Schyler: I absolutely had this fear when I first gave my “yes” to become a missionary, but then those fears disappear as you learn to abandon your life into the hands of a God who truly wants your ultimate happiness and what’s best for you. He doesn’t want you to miss out anything, He wants to provide for you. He knows that you were made to love and be loved. He’s not a puppet master trying to trick you into missing out on your future husband or wife or an awesome job. Your trust increases and your fears go away because you realize you’re not missing out on anything, you’re actually living the greatest adventure possible! You see your friends dissatisfied and lonely as they work in the secular workplace. They’re stuck in jobs where they’re simply just trying “to get through the day”. And you’re loving every minute of your day! And then as your two years come to a close you realize you want to do a third and maybe even more after that because you’ve found a life and career as a missionary that allows for the most growth, joy, and fulfillment than any other career out there. You didn’t miss out on anything. You took the leap and let God transform your fears. And then God provides the full life you long for!

Paul: I don’t think it is a fear. God doesn’t operate on the premise of ‘I am going to give you the perfect job or the perfect spouse while you don’t have the ability to say yes to that’. So I am not afraid of that. I think that is because you can’t spend time living in the future. You have to take each day as it comes, with keeping an eye on the future.

5. What’s so unique about being a missionary in IV compare to other campuses?

Schyler: Isla Vista is incredibly unique! I thought Boulder was a small college town but IV definitely takes the cake. No where else will you find one square mile of 25,000 college students with the ocean as their backyard! And it’s crazy because everyone is experiencing this beauty around them but they’re unaware of the Creator of this beauty. A night on DP might be pleasurable, but it’s only fleeting. Even in all of its craziness and chaos, I do love Isla Vista. I love it for its beauty, its uniqueness, its energy. I love it because it’s filled with people who are passionate and desirous of life to the fullest. I’m blessed that I get to encounter these people, to direct their hearts toward true fulfillment as they search for truth and meaning.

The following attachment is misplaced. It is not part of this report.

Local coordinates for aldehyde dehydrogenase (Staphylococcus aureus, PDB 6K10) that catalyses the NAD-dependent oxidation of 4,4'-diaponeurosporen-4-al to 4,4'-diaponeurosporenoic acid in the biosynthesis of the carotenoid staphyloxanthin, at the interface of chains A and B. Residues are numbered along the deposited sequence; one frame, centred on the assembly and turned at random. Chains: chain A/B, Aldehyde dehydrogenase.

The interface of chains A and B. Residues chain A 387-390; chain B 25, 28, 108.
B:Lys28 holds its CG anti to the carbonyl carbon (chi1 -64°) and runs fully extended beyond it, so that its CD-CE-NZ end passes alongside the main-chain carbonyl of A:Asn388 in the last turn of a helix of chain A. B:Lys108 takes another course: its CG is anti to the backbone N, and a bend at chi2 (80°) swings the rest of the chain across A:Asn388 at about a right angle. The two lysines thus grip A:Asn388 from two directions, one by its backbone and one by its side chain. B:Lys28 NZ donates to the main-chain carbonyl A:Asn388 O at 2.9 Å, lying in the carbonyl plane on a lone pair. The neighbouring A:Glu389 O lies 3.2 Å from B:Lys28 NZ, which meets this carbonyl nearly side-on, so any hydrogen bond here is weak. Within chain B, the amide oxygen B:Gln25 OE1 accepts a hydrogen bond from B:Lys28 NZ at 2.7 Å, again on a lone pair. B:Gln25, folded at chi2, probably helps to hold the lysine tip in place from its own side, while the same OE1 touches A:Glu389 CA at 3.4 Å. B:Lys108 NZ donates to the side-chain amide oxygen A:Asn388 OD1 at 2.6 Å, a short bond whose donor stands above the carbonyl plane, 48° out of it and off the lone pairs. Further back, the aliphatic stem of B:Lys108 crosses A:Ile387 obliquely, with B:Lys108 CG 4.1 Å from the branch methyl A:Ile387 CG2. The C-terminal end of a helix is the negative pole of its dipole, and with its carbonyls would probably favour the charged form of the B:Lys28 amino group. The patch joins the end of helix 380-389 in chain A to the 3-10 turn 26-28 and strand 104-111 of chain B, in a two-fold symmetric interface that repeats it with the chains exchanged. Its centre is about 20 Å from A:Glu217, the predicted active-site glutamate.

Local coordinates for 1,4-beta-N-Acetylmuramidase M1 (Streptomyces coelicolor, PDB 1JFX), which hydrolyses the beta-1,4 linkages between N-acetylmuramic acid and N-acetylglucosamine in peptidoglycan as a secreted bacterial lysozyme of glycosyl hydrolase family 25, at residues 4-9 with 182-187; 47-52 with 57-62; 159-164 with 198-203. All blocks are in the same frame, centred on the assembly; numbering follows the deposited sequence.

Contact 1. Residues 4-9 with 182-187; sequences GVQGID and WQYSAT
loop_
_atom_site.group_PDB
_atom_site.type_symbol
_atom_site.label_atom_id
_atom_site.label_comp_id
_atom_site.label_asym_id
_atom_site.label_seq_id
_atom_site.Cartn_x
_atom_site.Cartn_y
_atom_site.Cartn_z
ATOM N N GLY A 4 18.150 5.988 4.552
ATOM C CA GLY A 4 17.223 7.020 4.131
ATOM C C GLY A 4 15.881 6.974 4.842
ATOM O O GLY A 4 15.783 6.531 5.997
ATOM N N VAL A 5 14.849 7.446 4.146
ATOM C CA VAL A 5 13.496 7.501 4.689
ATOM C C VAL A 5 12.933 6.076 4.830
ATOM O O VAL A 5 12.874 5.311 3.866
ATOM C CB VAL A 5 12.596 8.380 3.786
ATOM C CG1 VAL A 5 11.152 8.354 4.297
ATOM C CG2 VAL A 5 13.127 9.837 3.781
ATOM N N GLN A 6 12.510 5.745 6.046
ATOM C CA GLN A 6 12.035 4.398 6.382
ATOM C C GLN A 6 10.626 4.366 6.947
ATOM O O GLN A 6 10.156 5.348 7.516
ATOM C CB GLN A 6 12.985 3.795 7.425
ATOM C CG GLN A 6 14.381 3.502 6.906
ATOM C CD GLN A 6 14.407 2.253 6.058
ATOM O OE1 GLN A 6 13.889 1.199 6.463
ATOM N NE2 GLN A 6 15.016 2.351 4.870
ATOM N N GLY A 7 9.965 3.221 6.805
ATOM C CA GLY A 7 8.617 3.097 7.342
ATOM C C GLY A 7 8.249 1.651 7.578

Paul: I think this is unique just because of the proximity. We live essentially on campus, in the midst of thousands of students. Which is awesome! It allows us to be a present and meet people where they are!  

6. If you can say one thing to graduating seniors, what would it be?

Schyler: Saint John Paul II says it best: “Be not afraid!” Be saints in a world thirsting for truth, beauty, and goodness, but settling for counterfeits. Do what’s right, not what’s comfortable. Be the best version of who you were made to be, not a second class version of someone else. Find yourself through selflessness as you strive to be a sincere gift of self. As Saint Mother Teresa said “Do small things with great love!”

Paul: I would say…try and find your true identity. It isn’t “the guy who had the best house” or the blank major with a 4.2 GPA. In the end, that stuff doesn’t really matter. Recognize that those things help to shape and influence you, but your true identity is being a son or daughter of God. And everything else in comparison just doesn’t compare. When a person can see that and truly believe that, they know that even if they lose a job or have to move back home that doesn’t change the most important thing about them…being a beloved daughter or son of God.

Jacelyn is an Editorial Intern for Her Campus. She was born in Da Nang, Vietnam and grew up in Garden Grove, California. She is a fifth year at UCSB studying Biological Sciences and Applied Psychology. She enjoys playing water sports and trying all kinds of video and photoediting softwares. With a passion in healthcare, she plans on using her visual literacy to pursue public health as a career after graduation. Les go!